2016 | BOARD OF DIRECTORS EVALUATION AND EFFECTIVENESS

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2016 | BOARD OF DIRECTORS

EVALUATION AND EFFECTIVENESS

In collaboration with TMG

WWW.GSB.STANFORD.EDU/CGRI


TABLE OF CONTENTS

Executive Summary and Key Findings............................ 1

Review of Findings.............................................................. 5

Demographic Information...............................................24

Methodology.................................................................... 26

About the Authors........................................................... 26

Acknowledgments........................................................... 27

About Stanford Graduate School of Business,

The Miles Group and the Rock Center for

Corporate Governance................................................... 28

Contact Information....................................................... 28


EXECUTIVE SUMMARY AND KEY FINDINGS

BOARDS RATE THEMSELVES POSITIVELY ON PERFORMANCE, NEGATIVELY ON OPEN

AND HONEST FEEDBACK.

EVALUATIONS FALL SHORT.

FEMALE DIRECTORS ASSESS BOARD EFFECTIVENESS, BOARD ROOM DYNAMICS, AND THE

QUALIFICATIONS AND ENGAGEMENT OF THEIR FELLOW DIRECTORS MORE NEGATIVELY THAN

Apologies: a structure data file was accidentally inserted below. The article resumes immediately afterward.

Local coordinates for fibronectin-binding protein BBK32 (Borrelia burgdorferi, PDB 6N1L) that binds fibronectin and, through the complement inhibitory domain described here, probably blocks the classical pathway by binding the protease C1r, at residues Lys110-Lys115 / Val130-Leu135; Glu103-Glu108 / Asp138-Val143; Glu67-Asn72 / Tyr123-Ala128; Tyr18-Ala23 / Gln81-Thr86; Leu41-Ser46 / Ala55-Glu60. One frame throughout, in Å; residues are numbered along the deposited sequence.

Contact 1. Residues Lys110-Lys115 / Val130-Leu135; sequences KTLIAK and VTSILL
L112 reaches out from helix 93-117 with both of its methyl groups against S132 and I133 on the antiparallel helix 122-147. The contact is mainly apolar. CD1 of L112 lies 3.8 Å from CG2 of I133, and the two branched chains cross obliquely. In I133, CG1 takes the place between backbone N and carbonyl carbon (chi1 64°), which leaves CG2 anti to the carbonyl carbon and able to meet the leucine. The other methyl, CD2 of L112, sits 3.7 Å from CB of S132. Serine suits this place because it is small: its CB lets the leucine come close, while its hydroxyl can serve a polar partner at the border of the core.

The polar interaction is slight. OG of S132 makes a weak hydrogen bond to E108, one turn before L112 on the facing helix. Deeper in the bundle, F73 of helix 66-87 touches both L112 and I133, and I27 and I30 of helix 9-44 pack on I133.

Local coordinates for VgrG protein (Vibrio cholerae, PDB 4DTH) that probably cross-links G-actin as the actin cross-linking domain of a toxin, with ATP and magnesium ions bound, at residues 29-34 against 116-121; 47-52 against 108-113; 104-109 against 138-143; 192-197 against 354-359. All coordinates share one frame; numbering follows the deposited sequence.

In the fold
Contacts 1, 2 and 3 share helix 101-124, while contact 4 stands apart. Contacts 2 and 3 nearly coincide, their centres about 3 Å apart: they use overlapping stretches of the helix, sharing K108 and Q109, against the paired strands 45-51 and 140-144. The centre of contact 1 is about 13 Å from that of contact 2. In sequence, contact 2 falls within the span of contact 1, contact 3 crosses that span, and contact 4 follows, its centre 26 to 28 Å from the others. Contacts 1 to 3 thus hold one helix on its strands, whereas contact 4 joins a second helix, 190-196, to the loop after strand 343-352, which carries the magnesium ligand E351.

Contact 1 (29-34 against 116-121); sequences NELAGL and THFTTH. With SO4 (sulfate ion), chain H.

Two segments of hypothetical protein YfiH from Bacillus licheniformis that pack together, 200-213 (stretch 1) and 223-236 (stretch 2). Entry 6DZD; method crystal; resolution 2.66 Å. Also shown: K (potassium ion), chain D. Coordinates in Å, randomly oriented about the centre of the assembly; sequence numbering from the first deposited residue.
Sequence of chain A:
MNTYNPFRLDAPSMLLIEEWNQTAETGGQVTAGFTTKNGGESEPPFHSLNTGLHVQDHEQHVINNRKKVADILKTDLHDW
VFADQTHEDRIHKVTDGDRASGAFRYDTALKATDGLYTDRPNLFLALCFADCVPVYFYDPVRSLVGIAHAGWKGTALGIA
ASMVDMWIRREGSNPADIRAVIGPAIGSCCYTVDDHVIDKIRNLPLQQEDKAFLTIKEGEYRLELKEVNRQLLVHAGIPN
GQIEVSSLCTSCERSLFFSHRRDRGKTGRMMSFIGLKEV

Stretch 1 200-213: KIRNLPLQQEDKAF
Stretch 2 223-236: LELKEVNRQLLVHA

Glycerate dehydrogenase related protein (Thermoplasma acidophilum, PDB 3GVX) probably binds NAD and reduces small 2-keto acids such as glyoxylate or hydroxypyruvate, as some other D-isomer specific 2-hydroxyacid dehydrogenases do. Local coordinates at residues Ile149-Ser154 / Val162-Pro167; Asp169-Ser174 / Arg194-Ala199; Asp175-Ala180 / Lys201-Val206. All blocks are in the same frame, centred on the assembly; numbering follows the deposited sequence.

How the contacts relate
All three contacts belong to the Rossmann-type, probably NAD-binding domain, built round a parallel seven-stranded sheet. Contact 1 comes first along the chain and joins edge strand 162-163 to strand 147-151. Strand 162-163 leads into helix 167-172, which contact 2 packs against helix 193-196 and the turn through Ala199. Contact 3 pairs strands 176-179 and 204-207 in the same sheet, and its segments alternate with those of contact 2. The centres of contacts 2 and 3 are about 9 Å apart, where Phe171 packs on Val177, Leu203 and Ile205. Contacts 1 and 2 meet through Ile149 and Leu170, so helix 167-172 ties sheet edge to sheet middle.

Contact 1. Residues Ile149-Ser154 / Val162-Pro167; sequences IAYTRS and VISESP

MALE DIRECTORS

A new study conducted by the Rock Center for Corporate

Governance at Stanford University and The Miles Group

(“TMG”) reveals that while boards generally rate themselves

positively in terms of skills and expertise, significantly high

negatives are a cause for concern for a large number of firms.

“Directors generally believe they have the right composition

of knowledge and experience on their board to oversee

their company and management,” says Professor David F.

Larcker of Stanford Graduate School of Business. “However,

we find significant negative perceptions percolating

under the surface. Many directors are dissatisfied with

important elements of the boardroom, including the way

individual directors are evaluated, the process for removing

underperforming board members, and group dynamics

in general. Companies would benefit from an honest

evaluation of how their boardroom functions and a roadmap

for improving deficiencies.”

“There is clearly sub-optimization happening in boards, and it

has an impact on trust as well as overall board effectiveness,”

adds Stephen A. Miles, CEO of TMG. “It is important that board

members understand that there are clear and objective

measures for their performance, and there could be steps

taken if the needs of the enterprise are not being met. Boards

take real work to be effective, and this involves improving

both individual as well as group processes.”

“The negative perception of female directors is disconcerting,”

observes Taylor Griffin, COO of TMG. “Regardless of whether

this is due to being ‘outnumbered’ on the board or other

factors, board leadership should take active steps to ensure

that the contribution of all members is balanced and that

conflicts and dissatisfactions are addressed.”